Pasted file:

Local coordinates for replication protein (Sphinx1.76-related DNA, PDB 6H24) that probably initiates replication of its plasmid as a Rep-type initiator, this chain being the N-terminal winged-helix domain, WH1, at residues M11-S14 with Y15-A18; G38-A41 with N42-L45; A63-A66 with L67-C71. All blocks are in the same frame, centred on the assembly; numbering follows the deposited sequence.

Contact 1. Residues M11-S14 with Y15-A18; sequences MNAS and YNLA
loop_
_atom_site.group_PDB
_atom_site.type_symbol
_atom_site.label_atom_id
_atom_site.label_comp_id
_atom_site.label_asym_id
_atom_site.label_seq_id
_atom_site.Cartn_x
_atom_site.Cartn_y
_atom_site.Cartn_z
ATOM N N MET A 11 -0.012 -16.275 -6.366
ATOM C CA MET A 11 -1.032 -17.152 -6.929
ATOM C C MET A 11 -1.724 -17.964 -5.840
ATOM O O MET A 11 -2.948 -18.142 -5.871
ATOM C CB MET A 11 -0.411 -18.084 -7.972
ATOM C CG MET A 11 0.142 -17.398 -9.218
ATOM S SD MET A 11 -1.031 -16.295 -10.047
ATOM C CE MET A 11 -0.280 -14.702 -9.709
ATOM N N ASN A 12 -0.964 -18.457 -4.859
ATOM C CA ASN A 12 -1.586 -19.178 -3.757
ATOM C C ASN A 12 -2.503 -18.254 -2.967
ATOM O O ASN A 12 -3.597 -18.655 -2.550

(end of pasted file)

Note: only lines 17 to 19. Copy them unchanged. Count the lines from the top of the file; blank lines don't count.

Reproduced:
ATOM C CB MET A 11 -0.411 -18.084 -7.972
ATOM C CG MET A 11 0.142 -17.398 -9.218
ATOM S SD MET A 11 -1.031 -16.295 -10.047